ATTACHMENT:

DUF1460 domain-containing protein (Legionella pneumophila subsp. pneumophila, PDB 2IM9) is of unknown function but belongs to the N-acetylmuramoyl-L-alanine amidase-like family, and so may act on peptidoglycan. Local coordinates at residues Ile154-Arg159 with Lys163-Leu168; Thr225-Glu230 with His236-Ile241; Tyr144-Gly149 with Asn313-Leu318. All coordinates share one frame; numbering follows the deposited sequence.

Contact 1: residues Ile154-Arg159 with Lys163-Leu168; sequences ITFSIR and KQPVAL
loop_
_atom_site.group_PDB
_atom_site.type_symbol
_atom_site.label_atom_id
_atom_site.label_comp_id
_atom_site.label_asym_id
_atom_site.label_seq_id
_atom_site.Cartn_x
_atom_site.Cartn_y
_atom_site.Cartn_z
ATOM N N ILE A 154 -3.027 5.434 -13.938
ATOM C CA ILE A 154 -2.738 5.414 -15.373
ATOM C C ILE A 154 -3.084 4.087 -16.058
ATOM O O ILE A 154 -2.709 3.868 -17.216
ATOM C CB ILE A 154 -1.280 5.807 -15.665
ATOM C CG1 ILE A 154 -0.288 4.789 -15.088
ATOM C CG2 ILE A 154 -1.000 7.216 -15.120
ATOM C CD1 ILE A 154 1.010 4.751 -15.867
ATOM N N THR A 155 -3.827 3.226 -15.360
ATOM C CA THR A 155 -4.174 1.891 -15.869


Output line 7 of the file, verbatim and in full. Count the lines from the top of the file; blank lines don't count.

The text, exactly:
_atom_site.label_comp_id